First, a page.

Matthew Zajac is an actor. Acting is a precarious profession. The same old faces crop up with regularity. Trying to make a living from acting is akin to trying to make a living from writing. I’ve did a few shifts as an extra. I’ve no interest in being the next what-ever-you-call him/her. Writing, well, that’s a different story.
Writing is my game. I don’t expect to make a living from it. And with over one million self-published books appearing on Amazon every year if you’ve been paying attention, as I have, then you’ll know why.
Matthew Zajac in his downturn between acting and being invisible wrote his own play, The Taylor of Inverness. He took it to the Edinburgh Festival, and with the help of a fiddler, and some projections acted out the part of his dad. It received plaudits. Plaudits don’t pay the rent.
Next his—let’s call it an award winning play, because if it didn’t win something Edinburgh’s culture elite have fell asleep at the wheel—is taken up by BBC Scotland. The peasants up North, us, receive a fraction of the BBC budget to produce content for the fraction of the British population that are interested in that type of thing.
Matthew Zajac gets to play his dad again, for the cameras, in his award-winning play. He gets to travel to his father’s birthplace which was part of Poland until 1939, then in Stalin’s pact with Hitler, became part of the Soviet Union and designated as part of the Ukraine. His dad, Matthew’s grandfather, was Polish, and his grandmother, Ukrainian. The programme also becomes one of those finding about your past kind of road trips where the viewer see nice scenery and meets quaint folk that don’t speak our lingo. Money for old rope.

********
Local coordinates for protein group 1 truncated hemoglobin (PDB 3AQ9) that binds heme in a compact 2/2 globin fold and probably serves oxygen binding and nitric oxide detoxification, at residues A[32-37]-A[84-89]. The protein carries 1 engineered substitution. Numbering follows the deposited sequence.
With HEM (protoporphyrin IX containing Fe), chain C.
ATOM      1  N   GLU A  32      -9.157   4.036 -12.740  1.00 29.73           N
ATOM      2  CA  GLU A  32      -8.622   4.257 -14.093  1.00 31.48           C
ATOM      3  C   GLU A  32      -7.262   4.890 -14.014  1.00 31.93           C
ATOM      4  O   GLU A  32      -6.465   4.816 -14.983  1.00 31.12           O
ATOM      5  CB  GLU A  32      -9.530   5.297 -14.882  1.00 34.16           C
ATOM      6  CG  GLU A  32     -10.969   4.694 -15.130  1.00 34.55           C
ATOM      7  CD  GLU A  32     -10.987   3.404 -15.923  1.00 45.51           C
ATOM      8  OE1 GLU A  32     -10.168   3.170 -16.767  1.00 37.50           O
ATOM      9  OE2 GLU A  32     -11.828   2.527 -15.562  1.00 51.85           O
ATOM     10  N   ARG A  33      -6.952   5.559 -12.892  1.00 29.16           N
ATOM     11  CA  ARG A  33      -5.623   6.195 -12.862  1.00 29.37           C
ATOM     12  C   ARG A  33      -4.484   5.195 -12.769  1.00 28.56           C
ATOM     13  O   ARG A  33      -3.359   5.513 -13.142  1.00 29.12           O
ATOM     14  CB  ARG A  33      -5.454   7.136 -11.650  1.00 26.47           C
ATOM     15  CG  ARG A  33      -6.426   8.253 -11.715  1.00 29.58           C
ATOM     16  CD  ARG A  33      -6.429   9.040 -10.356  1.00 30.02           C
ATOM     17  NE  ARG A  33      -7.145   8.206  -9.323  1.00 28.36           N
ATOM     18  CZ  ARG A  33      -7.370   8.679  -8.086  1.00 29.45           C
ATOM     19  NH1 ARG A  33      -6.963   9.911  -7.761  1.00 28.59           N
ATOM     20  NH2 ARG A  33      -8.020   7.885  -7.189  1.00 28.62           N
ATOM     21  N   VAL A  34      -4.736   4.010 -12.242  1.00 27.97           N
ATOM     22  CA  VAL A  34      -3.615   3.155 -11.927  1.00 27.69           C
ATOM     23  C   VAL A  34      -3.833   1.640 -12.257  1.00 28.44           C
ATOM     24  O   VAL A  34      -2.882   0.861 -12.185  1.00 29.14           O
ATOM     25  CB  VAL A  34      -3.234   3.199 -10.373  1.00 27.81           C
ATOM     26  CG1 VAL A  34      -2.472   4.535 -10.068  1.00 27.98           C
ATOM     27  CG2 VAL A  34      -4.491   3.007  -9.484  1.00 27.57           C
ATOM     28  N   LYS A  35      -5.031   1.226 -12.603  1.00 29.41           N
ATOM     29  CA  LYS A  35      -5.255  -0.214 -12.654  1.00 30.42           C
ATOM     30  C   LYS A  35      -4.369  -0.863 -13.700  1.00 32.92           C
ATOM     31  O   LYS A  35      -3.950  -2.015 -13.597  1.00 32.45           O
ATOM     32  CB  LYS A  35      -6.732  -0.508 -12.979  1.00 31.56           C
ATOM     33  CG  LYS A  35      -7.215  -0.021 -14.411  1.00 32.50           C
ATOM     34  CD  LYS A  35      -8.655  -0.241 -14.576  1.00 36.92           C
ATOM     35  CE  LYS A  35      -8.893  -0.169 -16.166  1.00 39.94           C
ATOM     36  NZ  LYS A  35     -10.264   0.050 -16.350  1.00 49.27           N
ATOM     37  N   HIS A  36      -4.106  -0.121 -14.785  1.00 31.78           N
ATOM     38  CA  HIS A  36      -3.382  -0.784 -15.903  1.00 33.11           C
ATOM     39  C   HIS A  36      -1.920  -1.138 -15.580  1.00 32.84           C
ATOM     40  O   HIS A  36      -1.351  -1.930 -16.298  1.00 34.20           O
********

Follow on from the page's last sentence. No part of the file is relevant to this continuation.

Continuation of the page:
Zajac’s father told him (and us) how was fox is hunted in his birthplace. Cornered in a field, a fox runs in ever decreasing circles until its captors can bludgeon it to death.
Ukraine used to be thought of the bread-basket of Russia. Soil so rich that to plant a stick was to grow a tree. I’m going off at a tangent here as Zajac did with his da’s story. His dad was buried in Inverness. Whisper it, as a head mason. He was flexible about religion and risen through the ranks. (My understanding is you can be both a Roman Catholic and a Mason, as my da’s pal, Jimmy Mac, was). Zajac’s dad, despite coming from the Ukraine, fought with the Polish army for Britain in the second world war against their common enemy, Nazi Germany.
It all kind of adds up. Before the first world war Glasgow was booming and growing at a rate faster than London. In the interwar years this growth declined, but it was still enough of a metropolis to take a refugee from the Ukraine and for him to find a job as a tailor in Glasgow. And then head to the back of beyond to Inverness to find a shop of his own, a life of his own, a new life and kids. It’s the refugee made good narrative.
The Ukraine of the interwar and postwar years was one of bloodshed. Let me fling some figures at you. 20 million dead. Stalin brought the Ukrainians to heel by mass starvation. Most children under ten would die first. Millions more sent to gulags such as those in Siberia. Ukrainian nationalists fighting the Soviets who had ‘liberated’ them shot and their families deported. Acts of savagery, mass murder and rape. Teenagers, in particular, in the vanguard.